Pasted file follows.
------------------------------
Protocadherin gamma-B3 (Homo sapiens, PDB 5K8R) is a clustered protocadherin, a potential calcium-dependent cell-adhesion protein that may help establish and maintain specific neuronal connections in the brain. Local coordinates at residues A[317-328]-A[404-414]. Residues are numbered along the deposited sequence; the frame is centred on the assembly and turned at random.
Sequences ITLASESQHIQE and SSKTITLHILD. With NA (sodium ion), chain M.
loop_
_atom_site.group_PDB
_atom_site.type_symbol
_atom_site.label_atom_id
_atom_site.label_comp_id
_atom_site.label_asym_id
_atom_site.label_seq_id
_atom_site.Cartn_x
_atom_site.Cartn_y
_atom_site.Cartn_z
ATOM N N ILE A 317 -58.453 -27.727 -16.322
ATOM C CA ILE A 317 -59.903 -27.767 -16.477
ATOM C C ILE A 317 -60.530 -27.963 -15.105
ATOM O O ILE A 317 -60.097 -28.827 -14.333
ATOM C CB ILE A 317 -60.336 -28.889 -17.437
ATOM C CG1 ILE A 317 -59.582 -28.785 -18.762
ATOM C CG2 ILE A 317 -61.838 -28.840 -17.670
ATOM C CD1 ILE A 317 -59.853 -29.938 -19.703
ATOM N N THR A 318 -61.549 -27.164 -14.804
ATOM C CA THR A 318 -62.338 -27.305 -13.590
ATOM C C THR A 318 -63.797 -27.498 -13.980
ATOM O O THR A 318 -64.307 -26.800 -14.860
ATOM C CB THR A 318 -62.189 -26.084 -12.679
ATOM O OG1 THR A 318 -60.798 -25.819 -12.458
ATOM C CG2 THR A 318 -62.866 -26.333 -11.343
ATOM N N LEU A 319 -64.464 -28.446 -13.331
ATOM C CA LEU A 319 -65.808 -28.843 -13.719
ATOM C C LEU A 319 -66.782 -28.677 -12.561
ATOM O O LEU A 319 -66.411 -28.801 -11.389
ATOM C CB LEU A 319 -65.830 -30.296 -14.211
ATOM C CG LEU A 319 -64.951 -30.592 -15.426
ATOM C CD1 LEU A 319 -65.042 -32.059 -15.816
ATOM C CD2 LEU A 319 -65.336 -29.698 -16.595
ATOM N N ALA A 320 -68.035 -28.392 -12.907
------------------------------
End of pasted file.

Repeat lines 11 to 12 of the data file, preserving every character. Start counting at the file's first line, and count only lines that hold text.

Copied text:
_atom_site.Cartn_y
_atom_site.Cartn_z